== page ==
• Save
Chapter 3:3 Absolute Ages of Rocks
Upcoming SlideShare
Loading in...5
×
 

Chapter 3:3 Absolute Ages of Rocks

on

  • 7,516 views

 

Statistics

Views

Total Views
7,516
Views on SlideShare
7,501
Embed Views
15

Actions

Likes
4
Downloads
0
Comments
0

3 Embeds 15

http://www.slideee.com 9
http://www.slideshare.net 5
http://cmsdsquires.wikispaces.com 1

Accessibility

Categories

Upload Details

Uploaded via as Microsoft PowerPoint

Usage Rights

© All Rights Reserved

Report content

Flagged as inappropriate Flag as inappropriate
Flag as inappropriate

Select your reason for flagging this presentation as inappropriate.

Cancel
  • Full Name Full Name Comment goes here.
    Are you sure you want to
    Your message goes here
    Processing…
Post Comment
Edit your comment

Chapter 3:3 Absolute Ages of Rocks Chapter 3:3 Absolute Ages of Rocks Presentation Transcript

  •  
  • Chapter: Clues to Earth’s Past Table of Contents Section 3: Absolute Ages of Rocks Section 1: Fossils Section 2: Relative Ages of Rocks
  • Absolute Ages
    • Absolute age is the age, in years, of a rock or other object.
    • Geologists determine absolute ages by using properties of the atoms that make up materials.
    Absolute Ages of Rocks 3
  • Radioactive Decay
    • Some isotopes are unstable and break down into other isotopes and particles.
    • Sometimes a lot of energy is given off during this process.
    Absolute Ages of Rocks 3
    • The process of breaking down is called radioactive decay .
  • Alpha and Beta Decay
    • In some isotopes, a neutron breaks down into a proton and an electron.
    • This type of radioactive decay is called beta decay.
    Absolute Ages of Rocks 3
    • Other isotopes give off two protons and two neutrons in the form of an alpha particle.
  • Alpha and Beta Decay Absolute Ages of Rocks 3
  • Alpha and Beta Decay Absolute Ages of Rocks 3
  • Half-Life
    • The half-life of an isotope is the time it takes for half of the atoms in the isotope to decay.
    • After two half-lives, one fourth of the original isotope still remain.
    Absolute Ages of Rocks 3
    • After three half-lives, one eighth of the original isotope still remain.
  • Radiometric Ages
    • As time passes, the amount of parent isotope in a rock decreases as the amount of daughter product increases.
    • By measuring the ratio of parent isotope to daughter product in a mineral and by knowing the half-life of the parent, in many cases you can calculate the absolute age of a rock. This process is called radiometric dating .
    Absolute Ages of Rocks 3
  • Radiometric Ages Absolute Ages of Rocks 3
    • By determining the amounts of the isotopes in a sample, scientists can evaluate how much the isotope ratio in the sample differs from that in the environment.
    Radiometric Dating
    • Carbon-14 is useful for dating bones, wood, and charcoal up to 75,000 years old.
    Absolute Ages of Rocks 3
    • Living things take in carbon from the environment to build their bodies.
    • After the organism dies, the carbon-14 slowly decays.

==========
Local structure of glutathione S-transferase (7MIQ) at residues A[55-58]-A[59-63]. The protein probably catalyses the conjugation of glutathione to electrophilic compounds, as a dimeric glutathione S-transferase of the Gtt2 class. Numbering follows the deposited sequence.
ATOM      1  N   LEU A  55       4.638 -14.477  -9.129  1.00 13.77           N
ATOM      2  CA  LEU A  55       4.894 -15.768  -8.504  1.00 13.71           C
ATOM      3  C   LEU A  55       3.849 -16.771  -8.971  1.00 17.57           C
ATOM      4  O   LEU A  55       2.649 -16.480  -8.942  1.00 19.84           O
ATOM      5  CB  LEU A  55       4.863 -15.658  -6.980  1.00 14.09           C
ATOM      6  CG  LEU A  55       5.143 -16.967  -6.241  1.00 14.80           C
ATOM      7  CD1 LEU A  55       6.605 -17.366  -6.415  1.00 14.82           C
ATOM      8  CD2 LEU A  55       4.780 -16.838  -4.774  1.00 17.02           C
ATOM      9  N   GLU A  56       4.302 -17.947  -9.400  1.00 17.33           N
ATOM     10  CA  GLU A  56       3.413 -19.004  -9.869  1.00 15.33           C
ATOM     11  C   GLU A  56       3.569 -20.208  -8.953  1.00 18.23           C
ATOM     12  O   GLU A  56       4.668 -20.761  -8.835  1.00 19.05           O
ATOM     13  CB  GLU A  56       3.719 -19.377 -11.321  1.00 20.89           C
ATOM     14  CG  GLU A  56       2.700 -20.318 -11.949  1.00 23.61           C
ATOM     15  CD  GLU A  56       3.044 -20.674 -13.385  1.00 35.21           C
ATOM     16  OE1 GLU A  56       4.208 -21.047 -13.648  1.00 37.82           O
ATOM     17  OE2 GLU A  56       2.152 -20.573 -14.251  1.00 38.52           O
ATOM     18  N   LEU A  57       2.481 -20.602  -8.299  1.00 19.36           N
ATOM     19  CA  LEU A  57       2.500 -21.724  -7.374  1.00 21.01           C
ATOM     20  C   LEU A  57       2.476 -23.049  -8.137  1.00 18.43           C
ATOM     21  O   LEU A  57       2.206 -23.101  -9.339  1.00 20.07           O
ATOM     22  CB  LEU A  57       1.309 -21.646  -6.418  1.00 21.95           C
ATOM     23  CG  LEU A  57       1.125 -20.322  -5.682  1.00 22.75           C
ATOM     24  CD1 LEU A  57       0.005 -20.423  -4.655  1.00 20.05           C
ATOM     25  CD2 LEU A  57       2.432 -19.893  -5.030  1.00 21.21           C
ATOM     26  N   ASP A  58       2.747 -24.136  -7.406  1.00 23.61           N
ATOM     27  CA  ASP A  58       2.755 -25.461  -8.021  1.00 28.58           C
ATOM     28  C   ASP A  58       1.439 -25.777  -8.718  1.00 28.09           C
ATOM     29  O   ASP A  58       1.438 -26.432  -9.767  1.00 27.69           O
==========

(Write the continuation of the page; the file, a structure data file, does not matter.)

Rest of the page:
• This is because many sedimentary rocks are made up of particles eroded from older rocks.
    Age Determination
    • Aside from carbon-14 dating, rocks that can be radiometrically dated are mostly igneous and metamorphic rocks.
    Absolute Ages of Rocks 3
    • Most sedimentary rocks cannot be dated by this method.
    • By dating meteorites and using other evidence, scientists have estimated the age of to be about 4.5 billion years.
    The Oldest Known Rocks
    • Radiometric dating has been used to date the oldest rocks on Earth.
    Absolute Ages of Rocks 3
    • These rocks are about 3.96 billion years old.
  • Uniformitarianism
    • Before the discovery of radiometric dating, many people estimated that Earth is only a few thousand years old.
    Absolute Ages of Rocks 3
    • But in the 1700’s, Scottish scientist James Hutton estimated that Earth is much older.
    • He used the principle of uniformitariansm . This principle states that Earth processes occurring today are similar to those that occurred in the past.
    Uniformitarianism Absolute Ages of Rocks 3
    • Hutton’s principle is often paraphrased as “the present is the key to the past.”
  • Uniformitarianism Absolute Ages of Rocks 3
    • Today, scientists recognize that Earth has been shaped by two types of change: slow, everyday processes that takes place over millions
    of years, and violent, unusual events such as the collision of a comet or asteroid about 65 million years ago that might have caused the extinction of the dinosaurs.
  • Section Check 3 Question 1 __________ age is the age in years of an object. A. Absolute B. Calculated C. Derived D. Relative NC: 5.01
  • Section Check 3 Answer The answer is A. Geologists use properties of atoms in specific materials to determine absolute age. NC: 5.01
  • Section Check 3 Question 2 What is meant by the term “half-life” of an isotope?
  • Section Check 3 Answer The half-life of an isotope is the time it takes for half of the atoms in the isotope to decay.
  • Section Check 3 Question 3 What information must you have in order to conduct radiometric dating? Answer You must have an isotope with an appropriately short or long half-life. You must also know the isotope’s half-life and be able to measure the ratio of parent isotope to daughter product.